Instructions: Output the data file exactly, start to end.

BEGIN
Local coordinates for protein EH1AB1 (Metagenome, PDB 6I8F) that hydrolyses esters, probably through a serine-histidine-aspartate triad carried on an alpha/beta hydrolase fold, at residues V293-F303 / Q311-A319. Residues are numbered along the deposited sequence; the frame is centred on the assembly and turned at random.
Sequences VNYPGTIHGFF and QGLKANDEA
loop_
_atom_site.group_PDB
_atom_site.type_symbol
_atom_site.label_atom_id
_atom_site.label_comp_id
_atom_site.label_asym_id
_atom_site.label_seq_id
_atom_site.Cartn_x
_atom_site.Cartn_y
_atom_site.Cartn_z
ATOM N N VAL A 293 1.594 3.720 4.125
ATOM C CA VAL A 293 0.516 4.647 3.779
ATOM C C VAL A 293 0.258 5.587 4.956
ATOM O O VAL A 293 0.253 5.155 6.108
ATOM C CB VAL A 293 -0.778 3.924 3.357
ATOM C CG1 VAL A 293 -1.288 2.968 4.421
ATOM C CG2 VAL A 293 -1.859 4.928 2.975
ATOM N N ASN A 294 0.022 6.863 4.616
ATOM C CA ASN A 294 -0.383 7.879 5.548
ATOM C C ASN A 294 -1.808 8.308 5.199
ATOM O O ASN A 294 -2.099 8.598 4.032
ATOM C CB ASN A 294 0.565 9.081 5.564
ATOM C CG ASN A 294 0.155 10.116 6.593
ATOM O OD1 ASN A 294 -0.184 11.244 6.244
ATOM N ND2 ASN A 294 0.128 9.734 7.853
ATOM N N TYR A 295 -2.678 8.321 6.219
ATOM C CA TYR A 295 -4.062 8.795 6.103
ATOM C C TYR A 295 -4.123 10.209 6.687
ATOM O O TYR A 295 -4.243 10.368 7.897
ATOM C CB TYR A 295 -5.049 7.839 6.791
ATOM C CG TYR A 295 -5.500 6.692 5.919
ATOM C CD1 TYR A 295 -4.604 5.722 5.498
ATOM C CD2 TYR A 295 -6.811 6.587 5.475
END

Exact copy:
Local coordinates for protein EH1AB1 (Metagenome, PDB 6I8F) that hydrolyses esters, probably through a serine-histidine-aspartate triad carried on an alpha/beta hydrolase fold, at residues V293-F303 / Q311-A319. Residues are numbered along the deposited sequence; the frame is centred on the assembly and turned at random.
Sequences VNYPGTIHGFF and QGLKANDEA
loop_
_atom_site.group_PDB
_atom_site.type_symbol
_atom_site.label_atom_id
_atom_site.label_comp_id
_atom_site.label_asym_id
_atom_site.label_seq_id
_atom_site.Cartn_x
_atom_site.Cartn_y
_atom_site.Cartn_z
ATOM N N VAL A 293 1.594 3.720 4.125
ATOM C CA VAL A 293 0.516 4.647 3.779
ATOM C C VAL A 293 0.258 5.587 4.956
ATOM O O VAL A 293 0.253 5.155 6.108
ATOM C CB VAL A 293 -0.778 3.924 3.357
ATOM C CG1 VAL A 293 -1.288 2.968 4.421
ATOM C CG2 VAL A 293 -1.859 4.928 2.975
ATOM N N ASN A 294 0.022 6.863 4.616
ATOM C CA ASN A 294 -0.383 7.879 5.548
ATOM C C ASN A 294 -1.808 8.308 5.199
ATOM O O ASN A 294 -2.099 8.598 4.032
ATOM C CB ASN A 294 0.565 9.081 5.564
ATOM C CG ASN A 294 0.155 10.116 6.593
ATOM O OD1 ASN A 294 -0.184 11.244 6.244
ATOM N ND2 ASN A 294 0.128 9.734 7.853
ATOM N N TYR A 295 -2.678 8.321 6.219
ATOM C CA TYR A 295 -4.062 8.795 6.103
ATOM C C TYR A 295 -4.123 10.209 6.687
ATOM O O TYR A 295 -4.243 10.368 7.897
ATOM C CB TYR A 295 -5.049 7.839 6.791
ATOM C CG TYR A 295 -5.500 6.692 5.919
ATOM C CD1 TYR A 295 -4.604 5.722 5.498
ATOM C CD2 TYR A 295 -6.811 6.587 5.475